663 F2d 109 Williams v. J Boorstin
663 F.2d 109
23 Fair Empl.Prac.Cas. 1669,
24 Empl. Prac. Dec. P 31,283, 213 U.S.App.D.C. 345
Joslyn N. WILLIAMS
Daniel J. BOORSTIN, Librarian of the Library of Congress, Appellant.
United States Court of Appeals,
District of Columbia Circuit.
Argued 11 June 1980.
Decided 3 Oct. 1980.
Appeal from the United States District Court for the District of Columbia (D.C. Civil Action No. 1633-72).
Mark N. Mutterperl, Atty., Dept. of Justice, Washington, D. C., with whom Alice Daniel, Asst. Atty. Gen., Charles F. C. Ruff, U. S. Atty., and Robert E. Kopp, Atty., Dept. of Justice, Washington, D. C., were on the brief, for appellant.
John A. Terry, Asst. U. S. Atty. and William Kanter, Atty., Dept. of Justice, Washington, D. C., also entered appearances for appellant.
Michael D. Hausfeld, Washington, D. C., with whom Jerry S. Cohen and Herbert E. Milstein, Washington, D. C., were on the brief, for appellee.
Before BAZELON, Senior Circuit Judge, TAMM and WILKEY, Circuit Judges.
Opinion for the Court filed by Circuit Judge WILKEY.
Opinion filed by Senior Circuit Judge BAZELON, concurring in the result.
WILKEY, Circuit Judge:
We have before us the case of a man who engaged in an elaborate masquerade as a purported law student, applicant for the bar, then lawyer in order to obtain and keep a job whose specific required qualifications called for a lawyer. Unmasked, his deception exposed, he was discharged, and immediately thereafter brought suit against his former employer, the Librarian of Congress, alleging racial discrimination under Title VII.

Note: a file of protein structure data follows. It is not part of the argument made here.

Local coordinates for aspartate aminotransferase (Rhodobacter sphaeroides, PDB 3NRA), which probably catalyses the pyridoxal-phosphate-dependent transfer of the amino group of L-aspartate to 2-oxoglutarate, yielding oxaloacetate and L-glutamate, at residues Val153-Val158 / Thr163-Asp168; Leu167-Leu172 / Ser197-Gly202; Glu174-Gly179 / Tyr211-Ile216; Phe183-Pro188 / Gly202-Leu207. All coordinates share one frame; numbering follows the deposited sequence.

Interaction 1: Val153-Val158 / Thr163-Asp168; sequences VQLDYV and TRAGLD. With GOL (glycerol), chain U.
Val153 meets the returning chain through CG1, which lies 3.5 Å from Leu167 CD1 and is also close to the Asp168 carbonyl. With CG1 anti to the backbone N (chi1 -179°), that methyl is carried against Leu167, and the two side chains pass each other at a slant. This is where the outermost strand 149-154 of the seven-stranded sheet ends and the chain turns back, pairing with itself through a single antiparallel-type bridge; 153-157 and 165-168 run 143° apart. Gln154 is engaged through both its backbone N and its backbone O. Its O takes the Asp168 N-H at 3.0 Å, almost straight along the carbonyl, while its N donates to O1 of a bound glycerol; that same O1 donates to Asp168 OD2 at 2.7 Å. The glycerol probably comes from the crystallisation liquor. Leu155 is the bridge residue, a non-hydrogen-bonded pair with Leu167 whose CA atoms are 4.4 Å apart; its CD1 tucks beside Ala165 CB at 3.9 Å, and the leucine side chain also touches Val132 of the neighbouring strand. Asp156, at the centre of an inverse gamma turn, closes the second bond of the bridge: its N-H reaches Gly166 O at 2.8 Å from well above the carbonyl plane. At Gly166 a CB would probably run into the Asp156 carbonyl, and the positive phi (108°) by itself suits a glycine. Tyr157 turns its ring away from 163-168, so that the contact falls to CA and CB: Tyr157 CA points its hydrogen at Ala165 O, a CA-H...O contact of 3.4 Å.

It is not disputed that the plaintiff had lied on his job application where he misrepresented his academic credentials; it is not disputed that he lied on occasion during his employment to carry out his masquerade; it is not disputed that he continued to lie even after his superiors confronted him. The only issue is whether the plaintiff was fired in violation of his civil rights. The district court held that Title VII of the Civil Rights Act of 19641 was violated by the Library of Congress when it terminated the plaintiff.2 We reverse the district court on the ground that the employment discrimination standard laid down by the Supreme Court in McDonnell Douglas Corp. v. Green3 is utterly inconsistent with a finding of discrimination in this case.
The appellee, Joslyn Williams, who was not a lawyer, held a lawyer's job as a GS-11 copyright examiner at the Library of Congress. As of 11 August 1972 the Library terminated his employment upon learning of his lack of qualification and misrepresentation of that fact. It was in June 1972 that Williams received notice of removal, but he was allowed to submit a letter of resignation in lieu of termination by the Library. Two days before the resignation was to become effective, he attempted to rescind his resignation. The Library refused to accept the withdrawal of the letter of resignation, so Williams was forced to leave the Library on 11 August. The Director of Personnel, Robert W. Hutchison, wrote a letter to appellee, dated 11 August 1972, stating the Library's reasons for continuing to insist on his resignation:
As you know the Librarian had already approved removal action against you to be effective July 21, 1972. You received ample notice of the specific charges with right to reply, and written notice of final decision .... The Acting Librarian accepted your resignation with a departure date agreed upon three weeks past July 21, 1972, specifically August 11, 1972, because of your desire to effect an orderly transition and set in order certain employee union business in which you were engaged. This new date of August 11, 1972 was agreed to by the Library solely because of your involvement in these union matters, and because the agency considered it to be in its best interests to resolve these union matters with your assistance.4
Williams then filed suit under Title VII of the Civil Rights Act, 42 U.S.C. section 2000e-16, asserting that racially discriminatory reasons motivated the Library to terminate his employment and force him to resign.5